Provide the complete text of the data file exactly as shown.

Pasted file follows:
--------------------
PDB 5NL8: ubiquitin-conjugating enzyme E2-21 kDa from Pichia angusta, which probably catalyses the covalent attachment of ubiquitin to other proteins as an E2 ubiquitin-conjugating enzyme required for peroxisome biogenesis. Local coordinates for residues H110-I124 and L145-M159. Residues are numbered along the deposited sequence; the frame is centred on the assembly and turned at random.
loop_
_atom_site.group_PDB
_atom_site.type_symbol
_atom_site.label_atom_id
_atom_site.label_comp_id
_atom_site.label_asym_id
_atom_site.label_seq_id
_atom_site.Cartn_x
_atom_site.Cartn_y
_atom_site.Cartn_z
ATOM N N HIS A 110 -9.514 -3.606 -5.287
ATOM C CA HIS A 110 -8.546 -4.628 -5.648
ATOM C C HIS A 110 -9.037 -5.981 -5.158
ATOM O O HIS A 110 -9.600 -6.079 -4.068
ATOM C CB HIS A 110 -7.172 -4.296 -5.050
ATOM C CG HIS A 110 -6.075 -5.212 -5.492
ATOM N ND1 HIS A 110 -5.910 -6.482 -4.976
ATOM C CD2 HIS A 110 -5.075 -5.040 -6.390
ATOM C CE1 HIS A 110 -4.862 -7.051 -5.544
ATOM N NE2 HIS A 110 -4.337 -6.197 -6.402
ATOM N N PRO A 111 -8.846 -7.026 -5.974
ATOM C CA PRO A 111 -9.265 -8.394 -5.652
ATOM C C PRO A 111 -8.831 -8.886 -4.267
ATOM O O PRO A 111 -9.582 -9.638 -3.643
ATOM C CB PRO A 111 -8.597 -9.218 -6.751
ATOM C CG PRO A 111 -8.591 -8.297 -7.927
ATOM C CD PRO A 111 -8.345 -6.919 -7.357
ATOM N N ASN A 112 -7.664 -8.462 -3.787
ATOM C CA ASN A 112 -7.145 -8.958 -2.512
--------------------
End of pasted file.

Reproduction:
PDB 5NL8: ubiquitin-conjugating enzyme E2-21 kDa from Pichia angusta, which probably catalyses the covalent attachment of ubiquitin to other proteins as an E2 ubiquitin-conjugating enzyme required for peroxisome biogenesis. Local coordinates for residues H110-I124 and L145-M159. Residues are numbered along the deposited sequence; the frame is centred on the assembly and turned at random.
loop_
_atom_site.group_PDB
_atom_site.type_symbol
_atom_site.label_atom_id
_atom_site.label_comp_id
_atom_site.label_asym_id
_atom_site.label_seq_id
_atom_site.Cartn_x
_atom_site.Cartn_y
_atom_site.Cartn_z
ATOM N N HIS A 110 -9.514 -3.606 -5.287
ATOM C CA HIS A 110 -8.546 -4.628 -5.648
ATOM C C HIS A 110 -9.037 -5.981 -5.158
ATOM O O HIS A 110 -9.600 -6.079 -4.068
ATOM C CB HIS A 110 -7.172 -4.296 -5.050
ATOM C CG HIS A 110 -6.075 -5.212 -5.492
ATOM N ND1 HIS A 110 -5.910 -6.482 -4.976
ATOM C CD2 HIS A 110 -5.075 -5.040 -6.390
ATOM C CE1 HIS A 110 -4.862 -7.051 -5.544
ATOM N NE2 HIS A 110 -4.337 -6.197 -6.402
ATOM N N PRO A 111 -8.846 -7.026 -5.974
ATOM C CA PRO A 111 -9.265 -8.394 -5.652
ATOM C C PRO A 111 -8.831 -8.886 -4.267
ATOM O O PRO A 111 -9.582 -9.638 -3.643
ATOM C CB PRO A 111 -8.597 -9.218 -6.751
ATOM C CG PRO A 111 -8.591 -8.297 -7.927
ATOM C CD PRO A 111 -8.345 -6.919 -7.357
ATOM N N ASN A 112 -7.664 -8.462 -3.787
ATOM C CA ASN A 112 -7.145 -8.958 -2.512